When I completed NaNoWriMo in 2014, I wrote a great post about lessons I learned. Reading through that list, I still identify with everything I wrote previously. It's funny, at the end, to see how excited I am for the next year--without knowing that in 3 months, I would be pregnant. It's weird looking back on statements like that and laughing at how much your life can change in a few months (isn't that what blogs are great for, though?).
I thought I would revisit this post and share a few more lessons I've learned from NaNoWriMo--especially my first successful November as a parent!
1. I have to prioritize where I put my energy.
I say this frequently, but when I get overwhelmed, I tend to shut down. In November, I often find myself pulled in a hundred different directions: I do NaNoWriMo; I'm working; I have Forrest; and I have an entire house to take care of. Personally, I find it very easy to just shut down and not really achieve anything in that time frame!
However, I find that if I prioritize, I can get everything done without getting overwhelmed. But that also means, I have to let some things fall to the side. Notice how I barely blogged in November? Yeah, it was because I was trying to do NaNoWriMo, work my day job, and keep myself and a toddler alive. These things happen. C'est la vie!
2. Get ahead while you can.
In previous NaNoWriMos, I've kept myself to a strict daily word count. I usually didn't write ahead more than 500 words or so. And each year, I've gotten behind and had to spend weekends catching up, which meant I got very quickly exhausted.
I feel like this lesson is true of everything in life--not just NaNoWriMo. When you can, work ahead. For example, I have a cleaning schedule I try to keep: on Fridays, I tidy the entryway; on Saturdays, I clean the bathrooms, etc. However, if I'm feeling motivated, I'll clean the entryway and clean the bathrooms on the very same day. I know, living on the edge there!
This year, I ended up writing my first 10,000 words for NaNoWriMo in the first few days. By November 15, I was 15,000 words from winning. I wrote ahead--I let myself write as often as I could without falling behind on my other responsibilities and it paid off. It helped that I was writing a story that I'd been thinking of for months, but having a buffer really made me more comfortable and I was able to write with joy, rather than stressing to stay on deadline.
3. It's ok to think NaNoWriMo is stifling.
As much as I love NaNoWriMo (and this being my 5th year completing, I do love it), I also inevitably start to wonder how, as a practice, it inhibits or improves my creativity.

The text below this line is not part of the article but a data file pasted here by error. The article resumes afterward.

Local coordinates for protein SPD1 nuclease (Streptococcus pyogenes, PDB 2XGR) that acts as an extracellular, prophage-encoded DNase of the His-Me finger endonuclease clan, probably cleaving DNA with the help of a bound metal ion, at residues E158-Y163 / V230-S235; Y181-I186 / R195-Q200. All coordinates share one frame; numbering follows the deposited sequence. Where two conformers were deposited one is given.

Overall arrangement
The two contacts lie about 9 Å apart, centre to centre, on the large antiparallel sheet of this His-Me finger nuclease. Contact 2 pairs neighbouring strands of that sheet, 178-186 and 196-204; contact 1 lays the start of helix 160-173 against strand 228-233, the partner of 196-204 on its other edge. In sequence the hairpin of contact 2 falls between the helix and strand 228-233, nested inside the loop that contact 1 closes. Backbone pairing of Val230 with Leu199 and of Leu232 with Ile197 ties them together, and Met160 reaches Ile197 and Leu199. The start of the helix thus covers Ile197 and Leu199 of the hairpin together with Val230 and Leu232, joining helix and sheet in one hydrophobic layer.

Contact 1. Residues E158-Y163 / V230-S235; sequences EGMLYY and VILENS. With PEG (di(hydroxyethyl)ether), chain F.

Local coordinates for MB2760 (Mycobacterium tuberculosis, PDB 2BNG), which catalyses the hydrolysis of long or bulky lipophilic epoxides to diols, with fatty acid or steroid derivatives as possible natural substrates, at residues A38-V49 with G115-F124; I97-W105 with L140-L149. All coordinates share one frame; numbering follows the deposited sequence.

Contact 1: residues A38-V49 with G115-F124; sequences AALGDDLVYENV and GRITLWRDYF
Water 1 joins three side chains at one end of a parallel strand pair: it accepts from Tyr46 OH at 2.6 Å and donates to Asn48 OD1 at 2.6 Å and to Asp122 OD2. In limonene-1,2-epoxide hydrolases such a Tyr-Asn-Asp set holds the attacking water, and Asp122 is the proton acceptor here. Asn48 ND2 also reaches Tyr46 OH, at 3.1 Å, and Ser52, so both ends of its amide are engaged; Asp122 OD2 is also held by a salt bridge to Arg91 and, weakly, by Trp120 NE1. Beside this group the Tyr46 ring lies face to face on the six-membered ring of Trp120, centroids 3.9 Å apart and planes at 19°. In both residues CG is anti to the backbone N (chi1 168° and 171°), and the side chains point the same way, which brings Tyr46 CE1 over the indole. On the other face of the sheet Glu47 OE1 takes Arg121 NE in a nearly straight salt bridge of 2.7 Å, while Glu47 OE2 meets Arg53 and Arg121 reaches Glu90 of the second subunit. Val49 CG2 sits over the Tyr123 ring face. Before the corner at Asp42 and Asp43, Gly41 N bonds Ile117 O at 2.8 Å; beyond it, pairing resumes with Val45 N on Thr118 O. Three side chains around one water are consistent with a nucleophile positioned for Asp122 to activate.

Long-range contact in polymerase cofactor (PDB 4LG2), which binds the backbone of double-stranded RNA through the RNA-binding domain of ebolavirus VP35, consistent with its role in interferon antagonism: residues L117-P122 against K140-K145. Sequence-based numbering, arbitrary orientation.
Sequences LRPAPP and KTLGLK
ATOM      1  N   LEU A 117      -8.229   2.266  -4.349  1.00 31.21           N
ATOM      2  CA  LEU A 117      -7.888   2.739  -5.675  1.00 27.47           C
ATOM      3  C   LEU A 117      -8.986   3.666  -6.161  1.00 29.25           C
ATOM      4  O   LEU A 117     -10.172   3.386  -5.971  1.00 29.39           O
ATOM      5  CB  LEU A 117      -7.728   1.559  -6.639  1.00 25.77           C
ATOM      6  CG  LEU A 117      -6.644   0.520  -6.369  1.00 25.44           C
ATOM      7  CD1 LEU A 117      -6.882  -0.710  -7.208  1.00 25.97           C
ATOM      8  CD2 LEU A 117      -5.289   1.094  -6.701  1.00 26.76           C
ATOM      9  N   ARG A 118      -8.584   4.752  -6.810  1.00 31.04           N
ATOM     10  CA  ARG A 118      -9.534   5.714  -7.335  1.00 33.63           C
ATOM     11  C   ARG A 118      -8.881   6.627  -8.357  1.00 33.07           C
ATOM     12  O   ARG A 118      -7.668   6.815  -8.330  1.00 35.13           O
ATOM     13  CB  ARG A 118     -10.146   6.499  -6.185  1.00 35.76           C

Ultimately, what we take away from NaNoWriMo is up to us--and it's ok to love it as an idea, but also ultimately believe it to be stifling. You don't have to follow the rules of NaNoWriMo to the letter; it's your novel and your life. Do what you want!
However, you often see NaNoWriMo critics emerging in early November, talking about how NaNoWriMo is a time for "writer-wannabes" (ok) to emerge and dedicate one month of the year to writing. Not only is this a totally unfair statement which I've seen way too many supposedly professional writers state, it also ignores the point of NaNoWriMo.
The point of NaNoWriMo isn't to be a professional writer and write your perfect dream novel in a month. NaNoWriMo is about empowering more people to write, to make time for writing and creativity, and to enjoy their lives.
That's it! That's all that NaNoWriMo is about.
It's ok to think it's stifling. It's ok to get to November 30 and think, "Well, that sucked." It's ok to feel like you wrote a crapper of a novel. (I have had that feeling many times myself.) But the most important thing is, if you completed a novel, you proved that you can write every day. Enough to pile up the words. And that's pretty monumental.
4. When I read more, I write more.
At the end of October, I signed up for Kindle Unlimited. Since then, I have read 46 books.
I know. It's actually kind of embarrassing. In that time, I have written more, and felt more creative, than ever before. I have started to realize that if I want to write--and I mean, really write in a way that is productive and meaningful--I have to keep my reading habit. Which, thanks to Kindle Unlimited, is totally possible. Even if I'm reading the most embarrassing, sappy romance novels of all time.
Did you participate in NaNoWriMo this year? What did you learn about yourself, about creativity, or about life in general?